screening

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screening

[′skrēn·iŋ]
(atomic physics)
The reduction of the electric field about a nucleus by the space charge of the surrounding electrons.
(electromagnetism)
(engineering)
The separation of a mixture of grains of various sizes into two or more size-range portions by means of a porous or woven-mesh screening media.
The removal of solid particles from a liquid-solid mixture by means of a screen.
The material that has passed through a screen.
(industrial engineering)
The elimination of defective pieces from a lot by inspection for specified defects. Also known as detailing.

screening

the use of academic qualifications as a means of selecting among candidates for employment, where it is the general level of academic qualification which is decisive rather than the particular content of the education. In this process, an employer may use educational qualifications, or sometimes also the type of institution attended, as a proxy for ‘general intelligence’, ‘perseverance and motivation’, or other 'social background’, instead of being interested in the specific content of the education received. see also CULTURAL CAPITAL.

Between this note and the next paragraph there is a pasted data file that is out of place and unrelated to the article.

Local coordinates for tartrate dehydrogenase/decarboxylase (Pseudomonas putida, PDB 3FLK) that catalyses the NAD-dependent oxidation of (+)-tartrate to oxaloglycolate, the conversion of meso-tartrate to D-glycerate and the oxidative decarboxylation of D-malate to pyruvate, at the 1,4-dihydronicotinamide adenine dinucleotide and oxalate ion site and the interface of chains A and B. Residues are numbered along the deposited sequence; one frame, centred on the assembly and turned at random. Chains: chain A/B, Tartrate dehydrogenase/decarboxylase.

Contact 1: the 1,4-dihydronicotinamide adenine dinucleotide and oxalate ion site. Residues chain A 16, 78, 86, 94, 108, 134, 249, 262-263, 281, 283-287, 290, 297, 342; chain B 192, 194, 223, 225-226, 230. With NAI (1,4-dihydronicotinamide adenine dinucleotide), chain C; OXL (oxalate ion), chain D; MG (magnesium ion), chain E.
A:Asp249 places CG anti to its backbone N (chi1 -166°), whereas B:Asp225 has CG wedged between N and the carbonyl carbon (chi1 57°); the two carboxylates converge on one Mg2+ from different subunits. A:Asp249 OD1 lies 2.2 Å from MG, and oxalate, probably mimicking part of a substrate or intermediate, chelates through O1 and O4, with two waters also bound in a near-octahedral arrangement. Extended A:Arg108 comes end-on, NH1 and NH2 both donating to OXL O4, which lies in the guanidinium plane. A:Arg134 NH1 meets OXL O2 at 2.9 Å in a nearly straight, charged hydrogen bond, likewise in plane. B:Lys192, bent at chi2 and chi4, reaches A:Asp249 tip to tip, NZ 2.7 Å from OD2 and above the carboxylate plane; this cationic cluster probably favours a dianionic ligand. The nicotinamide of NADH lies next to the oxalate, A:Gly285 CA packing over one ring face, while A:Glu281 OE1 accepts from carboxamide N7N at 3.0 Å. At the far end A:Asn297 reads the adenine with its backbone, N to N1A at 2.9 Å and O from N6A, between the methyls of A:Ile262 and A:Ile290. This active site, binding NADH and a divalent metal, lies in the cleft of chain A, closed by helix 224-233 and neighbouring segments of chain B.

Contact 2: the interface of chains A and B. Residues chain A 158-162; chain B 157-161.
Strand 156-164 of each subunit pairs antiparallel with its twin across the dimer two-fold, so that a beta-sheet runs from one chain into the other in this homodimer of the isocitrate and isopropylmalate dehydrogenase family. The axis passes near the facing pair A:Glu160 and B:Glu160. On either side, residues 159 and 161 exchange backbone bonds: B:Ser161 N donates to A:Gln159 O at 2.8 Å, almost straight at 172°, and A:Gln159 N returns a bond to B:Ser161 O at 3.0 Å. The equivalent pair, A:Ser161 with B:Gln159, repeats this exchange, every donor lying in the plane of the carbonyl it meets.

According to the screening hypothesis, it is the screening process rather than any direct economic return on education which explains part of the correlation between level of education and level of income. This hypothesis provides an account of the effects of education which is at odds with other hypotheses (compare HUMAN CAPITAL). See also CREDENTIALISM, CULTURAL CAPITAL.

Screening

 

the sorting on screens of bulk materials according to particle size. Screening is used to separate coal, ore. building materials, and other bulk materials into fractions or to sort out particles of a given size. For example, in the production of crushed gravel (about 200 million cu m in the USSR in 1970). a mass of raw sand and gravel is sorted out into five fractions (70–40 mm. 40–20 mm, 20–10 mm, 10–5 mm, and less than 5 mm). During screening, the material is separated into layers as it moves along the sieve of the screen: the larger the particles, the higher the layer along which they move. Particles that are smaller than the screen openings (so-called lower grade) fall through the openings upon reaching the screen’s surface (screen underflow); larger particles (so-called upper grade) slide along the sieve and form the screen overflow. Because of limitations on the length of the screen, not all particles that are smaller than the sieve openings fall through; some remain in the screen overflow, contaminating it and reducing the quantity of the underflow.